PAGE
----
7. #16
    JSDinTexas Guest
    Quote Originally Posted by tpd223 View Post
    You read that wrong sir, those reduced loads were made because the Glock 22 often has problems with full power ammo.

    The issue is fails-to-feed due to excessive slide velocity, the reduced loads slow things down enough where the system feeds as it should.
    Yes, did read it incorrectly - I was thinking of someone scared of the recoil and really responding to an article I read about a million years ago on the light slugs and reduced loads not having enough power to cycle properly. I stand corrected and appreciate your post. That's what I get for being on 2 forums at the same time.

  8. #17
    I carry a .40 S&W loaded with the highly-regarded Federal HST from Streicher's. The Federal LE Tactical Bonded is another good choice and some say an even better choice for shorter-barreled pistols. Both are widely used in police and federal government agency defensive and offensive applications.


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  9. #18
    Since a member just sent me a PM asking which Federal HST loading I use, I'll also put it in this thread.

    SIG P229 .40 S&W, winter-months carry when heavy outerwear is the norm, I prefer the extra penetrating power of the 180 grain loading; albeit lower ME. Summer, the 165 grain.

    Federal LE ammo specs here.


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  10. #19
    Join Date
    Mar 2010
    Location
    Topeka, Kansas
    Posts
    81
    The HST is a superb choice in any caliber for which it is available.

    I am not sure why so many folks think they need more penetration in the winter, any kind of normal clothing, including leather coats, etc doesn't even begin to slow down a service caliber handgun bullet.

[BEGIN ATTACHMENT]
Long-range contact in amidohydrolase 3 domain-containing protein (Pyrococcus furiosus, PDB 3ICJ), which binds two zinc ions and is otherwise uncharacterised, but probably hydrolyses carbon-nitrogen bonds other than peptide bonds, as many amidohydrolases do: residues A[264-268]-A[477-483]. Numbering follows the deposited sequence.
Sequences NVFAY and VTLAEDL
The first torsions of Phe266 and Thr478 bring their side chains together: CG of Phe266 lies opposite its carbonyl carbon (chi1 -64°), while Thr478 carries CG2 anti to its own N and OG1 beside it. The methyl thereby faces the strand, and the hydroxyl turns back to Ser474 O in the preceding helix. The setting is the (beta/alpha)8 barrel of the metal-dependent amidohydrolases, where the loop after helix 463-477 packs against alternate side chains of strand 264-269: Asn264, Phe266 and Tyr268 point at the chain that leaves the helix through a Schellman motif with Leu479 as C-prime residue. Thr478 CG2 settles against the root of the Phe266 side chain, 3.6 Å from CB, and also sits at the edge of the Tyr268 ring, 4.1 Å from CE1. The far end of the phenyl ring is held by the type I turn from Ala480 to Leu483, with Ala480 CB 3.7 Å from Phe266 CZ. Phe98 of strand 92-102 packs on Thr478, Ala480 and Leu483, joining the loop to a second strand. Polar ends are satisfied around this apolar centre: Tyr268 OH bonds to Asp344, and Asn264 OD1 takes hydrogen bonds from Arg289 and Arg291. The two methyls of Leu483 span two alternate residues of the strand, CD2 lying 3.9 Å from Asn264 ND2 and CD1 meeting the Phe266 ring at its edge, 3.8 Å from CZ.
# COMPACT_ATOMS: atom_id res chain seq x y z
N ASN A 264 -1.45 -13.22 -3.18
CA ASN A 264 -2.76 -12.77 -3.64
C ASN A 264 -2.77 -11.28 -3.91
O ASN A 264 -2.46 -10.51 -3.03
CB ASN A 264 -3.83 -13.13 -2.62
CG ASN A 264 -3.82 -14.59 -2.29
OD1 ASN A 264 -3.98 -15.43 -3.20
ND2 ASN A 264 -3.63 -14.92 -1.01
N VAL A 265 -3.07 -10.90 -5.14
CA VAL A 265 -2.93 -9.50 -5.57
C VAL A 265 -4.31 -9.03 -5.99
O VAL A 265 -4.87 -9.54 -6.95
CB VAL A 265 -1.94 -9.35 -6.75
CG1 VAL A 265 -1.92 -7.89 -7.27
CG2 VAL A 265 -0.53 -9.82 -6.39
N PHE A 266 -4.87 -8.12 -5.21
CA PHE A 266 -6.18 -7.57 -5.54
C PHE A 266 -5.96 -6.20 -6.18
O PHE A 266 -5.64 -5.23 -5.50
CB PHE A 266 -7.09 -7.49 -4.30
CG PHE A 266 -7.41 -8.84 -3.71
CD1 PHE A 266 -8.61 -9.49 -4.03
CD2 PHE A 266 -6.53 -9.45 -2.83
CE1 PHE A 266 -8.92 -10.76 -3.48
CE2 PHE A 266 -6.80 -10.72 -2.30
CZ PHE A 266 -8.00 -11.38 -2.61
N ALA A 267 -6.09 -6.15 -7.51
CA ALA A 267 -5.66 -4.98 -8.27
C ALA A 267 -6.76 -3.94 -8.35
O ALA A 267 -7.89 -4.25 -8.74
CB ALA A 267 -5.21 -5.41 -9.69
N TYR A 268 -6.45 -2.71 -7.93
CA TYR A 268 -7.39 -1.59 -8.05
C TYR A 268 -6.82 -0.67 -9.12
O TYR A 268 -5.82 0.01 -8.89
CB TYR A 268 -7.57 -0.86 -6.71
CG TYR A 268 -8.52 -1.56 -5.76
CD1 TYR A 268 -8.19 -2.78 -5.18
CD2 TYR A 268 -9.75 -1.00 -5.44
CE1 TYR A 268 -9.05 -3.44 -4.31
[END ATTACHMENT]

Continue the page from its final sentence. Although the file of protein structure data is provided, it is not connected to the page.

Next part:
11. #20
    Quote Originally Posted by tpd223 View Post
    I am not sure why so many folks think they need more penetration in the winter, any kind of normal clothing, including leather coats, etc doesn't even begin to slow down a service caliber handgun bullet.
    Oh, I think you're reading too much into that...no one is insinuating heavy winter outerwear is going to significantly reduce penetration. We're not talking light body armor here!

    Someone awhile back posted (but I didn't find it with a quick search) a governmental agency report on the subject...penetration tests into ballistic gel through various layers of clothing to include several versions of winter coats.

    One of the tested rounds was my daily carry (.40 S&W) so I paid particular attention to that portion of the report since it documented a penetration reduction of slightly under 10% after passing through a heavy winter coat and winter-weight shirt even though the bullet's expansion diameter wasn't enough larger to be statistically significant versus through light clothing. Is that going to make any practical difference in the big scheme of things? Probably not. Whether the bullet penetrates 12 inches or 13 inches, the results are still similar as long as it doesn't fragment. And as expected, heavier bullets were less affected by heavy layers of clothing.

    OTOH, the bigger surprise was that some hollow point bullets (not the Federals) clogged up with heavy outerwear material and functioned more like a FMJ and actually penetrated further due to limited expansion. Largely negated the benefits of using a hollow-point round which typically expands 150% or so with handgun velocities.